Victory Brewing Co. was started by Ron Barchet and Bill Covaleski in 1996. The brewery itself is located in an old Pepperidge Farm factory, and the brewhouse has recently been upgraded to an automated 50-barrel system made by Rolec. The brewery has grown immensely in popularity since it opened, and it now distributes three of its flagships (HopDevil, Prima Pils and Storm King Stout) in 23 states. Due to the ever-increasing demand for their beer, Victory broke ground last year on a new production brewery in Parkesburg, Pa., a few miles west of Downingtown on the west branch of the Brandywine Creek. This facility is massive for a craft brewery, and when it opens this summer it will be capable of producing 200,000 barrels per year on top of Victory’s current 82,000-barrel capacity at the original Downingtown location. For comparison, this level of production will put them at about a third of what Sierra Nevada produces, which is a major national brand at this point, and just over one-tenth of what Yuengling and Boston Beer Co. (Sam Adams), the largest American breweries that are domestically owned, produce each year.
Victory has been recognized for brewing its beers true to style while still providing each beer with its own touches. I highly recommend a trip to their brewpub, where they have up to 24 beers on tap (all produced onsite), many of which are not available in bottles. One of the recent complaints, though, has been that in recent years the brewery hasn’t produced nearly as many “fun” beers as it used to. The reason for this is that the current facility is at capacity, and Bill and Ron have stated that they are looking forward to being able to experiment now that their flagship beers can be moved over to Parkesburg. Still, even with their current production crunch, the brewers managed to turn out three experimental brews this winter. The first is Red Thunder, their Baltic porter aged in red-wine barrels. The second is Oak Horizontal, their barleywine aged in oak barrels. The third is White Monkey, a Belgian triple aged in white wine barrels, which won’t be available to the public until March. I managed to procure a bottle of Oak Horizontal, and I cracked it open with some friends on New Year’s Eve.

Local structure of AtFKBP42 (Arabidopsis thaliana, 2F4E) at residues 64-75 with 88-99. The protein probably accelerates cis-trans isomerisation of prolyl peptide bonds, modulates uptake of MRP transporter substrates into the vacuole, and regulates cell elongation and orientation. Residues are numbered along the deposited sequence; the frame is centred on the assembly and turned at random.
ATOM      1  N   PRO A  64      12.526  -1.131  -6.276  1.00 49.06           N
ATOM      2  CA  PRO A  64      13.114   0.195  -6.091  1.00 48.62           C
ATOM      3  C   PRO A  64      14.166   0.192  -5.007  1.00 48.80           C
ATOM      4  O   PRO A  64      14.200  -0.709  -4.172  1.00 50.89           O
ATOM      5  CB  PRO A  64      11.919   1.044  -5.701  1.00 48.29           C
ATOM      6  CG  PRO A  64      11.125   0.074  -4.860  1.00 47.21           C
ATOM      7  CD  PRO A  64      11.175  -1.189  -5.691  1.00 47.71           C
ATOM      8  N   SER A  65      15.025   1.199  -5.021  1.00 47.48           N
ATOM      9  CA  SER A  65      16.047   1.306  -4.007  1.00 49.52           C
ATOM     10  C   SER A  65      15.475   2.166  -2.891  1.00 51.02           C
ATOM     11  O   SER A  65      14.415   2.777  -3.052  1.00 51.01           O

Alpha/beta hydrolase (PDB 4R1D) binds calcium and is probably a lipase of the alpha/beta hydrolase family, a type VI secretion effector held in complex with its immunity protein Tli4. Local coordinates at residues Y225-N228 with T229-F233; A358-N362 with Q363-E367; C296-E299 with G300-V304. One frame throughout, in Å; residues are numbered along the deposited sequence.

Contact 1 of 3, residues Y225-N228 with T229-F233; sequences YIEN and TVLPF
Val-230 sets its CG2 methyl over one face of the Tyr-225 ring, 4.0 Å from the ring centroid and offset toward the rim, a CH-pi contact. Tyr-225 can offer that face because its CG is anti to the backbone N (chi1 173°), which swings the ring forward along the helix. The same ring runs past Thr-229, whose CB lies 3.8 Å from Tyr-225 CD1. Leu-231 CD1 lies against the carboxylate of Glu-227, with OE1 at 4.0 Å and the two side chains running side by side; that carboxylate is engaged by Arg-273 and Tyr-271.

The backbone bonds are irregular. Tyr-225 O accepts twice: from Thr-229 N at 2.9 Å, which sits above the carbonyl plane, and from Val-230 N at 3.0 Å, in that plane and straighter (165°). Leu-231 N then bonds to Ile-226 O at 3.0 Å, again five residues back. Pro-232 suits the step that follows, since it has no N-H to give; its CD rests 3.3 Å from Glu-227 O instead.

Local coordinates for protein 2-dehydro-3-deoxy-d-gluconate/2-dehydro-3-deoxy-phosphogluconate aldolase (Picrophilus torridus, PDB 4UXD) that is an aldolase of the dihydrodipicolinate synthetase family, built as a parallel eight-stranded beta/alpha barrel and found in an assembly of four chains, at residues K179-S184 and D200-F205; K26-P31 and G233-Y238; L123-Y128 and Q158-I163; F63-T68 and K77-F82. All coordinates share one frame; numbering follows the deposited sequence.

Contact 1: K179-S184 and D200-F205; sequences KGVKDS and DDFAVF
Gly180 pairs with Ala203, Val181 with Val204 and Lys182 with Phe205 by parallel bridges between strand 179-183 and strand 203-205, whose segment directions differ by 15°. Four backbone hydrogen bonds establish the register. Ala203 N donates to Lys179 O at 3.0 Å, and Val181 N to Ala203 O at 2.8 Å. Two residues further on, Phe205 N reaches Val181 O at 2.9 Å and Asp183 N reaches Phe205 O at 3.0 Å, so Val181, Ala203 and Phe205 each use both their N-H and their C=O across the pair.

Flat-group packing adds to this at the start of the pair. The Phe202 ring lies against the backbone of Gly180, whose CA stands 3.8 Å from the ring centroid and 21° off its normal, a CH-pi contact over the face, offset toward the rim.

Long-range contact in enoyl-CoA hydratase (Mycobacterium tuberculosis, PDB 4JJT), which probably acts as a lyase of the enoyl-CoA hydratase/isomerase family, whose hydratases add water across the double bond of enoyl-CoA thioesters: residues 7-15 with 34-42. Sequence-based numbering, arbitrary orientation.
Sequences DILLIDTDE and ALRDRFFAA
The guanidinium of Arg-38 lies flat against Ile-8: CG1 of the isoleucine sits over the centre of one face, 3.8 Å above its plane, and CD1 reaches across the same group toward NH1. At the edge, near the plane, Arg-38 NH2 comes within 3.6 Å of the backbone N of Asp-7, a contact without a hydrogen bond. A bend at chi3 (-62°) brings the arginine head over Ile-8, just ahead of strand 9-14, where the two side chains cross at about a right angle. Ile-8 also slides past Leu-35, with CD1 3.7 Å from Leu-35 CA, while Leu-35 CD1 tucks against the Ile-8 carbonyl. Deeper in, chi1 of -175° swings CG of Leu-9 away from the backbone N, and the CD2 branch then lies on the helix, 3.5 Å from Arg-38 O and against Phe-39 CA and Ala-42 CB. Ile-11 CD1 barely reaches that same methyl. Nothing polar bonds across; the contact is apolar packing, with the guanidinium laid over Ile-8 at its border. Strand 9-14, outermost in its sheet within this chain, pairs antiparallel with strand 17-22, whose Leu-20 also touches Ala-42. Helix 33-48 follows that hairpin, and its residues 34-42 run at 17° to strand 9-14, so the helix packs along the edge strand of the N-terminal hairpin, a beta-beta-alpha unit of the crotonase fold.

The beer poured a deep red color, although it wasn’t quite clear; I suspect that this was due to the oak chips that it was aged with, but there could be other causes as well. The real kicker, though, was that when I poured the first glass I found an oak chip floating in it, which was awesome. The head formed as a single finger of fine, off-white foam, which quickly settled down to a ring around the edge and continued to provide excellent lacing for some time. The aroma was wonderful, with a malty sweet vanilla character to it. The mouthfeel was moderately heavy, a perception that was encouraged by the low carbonation, lingering for just a minute before fading away beautifully. The taste was truly wonderful, with a nice, light vanilla dancing in front of the solid, sweet malt. The bitterness of a good barleywine is there, too, and that hop character lingered into the finish, but overall the flavors just blended beautifully. The mellow character of this beer reminded me of a nice, aged Old Horizontal, and then the oak character knocked it out of the ballpark.
As I mentioned, I tried this beer, along with some other barleywines, on New Year’s Eve; I think I’ve become an old man because my idea of a good time involves splitting three bottles of beer with my brother and an old friend of ours while eating cheese and arguing over brewing techniques. That being said, it was a blast. I bought almost a pound of Prince la Fontaine cheese, a triple creme brie, and we killed the entire wedge among the three of us. The salty, buttery taste paired perfectly with the Oak Horizontal. I also tried it with a local Gouda and Gamekeeper, a layered blue Shropshire and cheddar, but the brie definitely stood out here. I also had some good multigrain bread and some baguettes from Metropolitan Bakery on hand, and it turned out to be a dinner fit for a king. Barleywines like this should be served in a snifter and will pair well with pub food and more acid fruits, but I really would recommend getting some brie to try with it, as not too many beers pair so well with a buttery cheese.
I can’t recommend this beer enough; it’s easily the best barleywine I’ve ever had personally, and I think it’s actually the best beer I’ve ever had from Victory. Be careful and try it with some friends, though, as it comes in a big bottle and packs quite a bit of alcohol.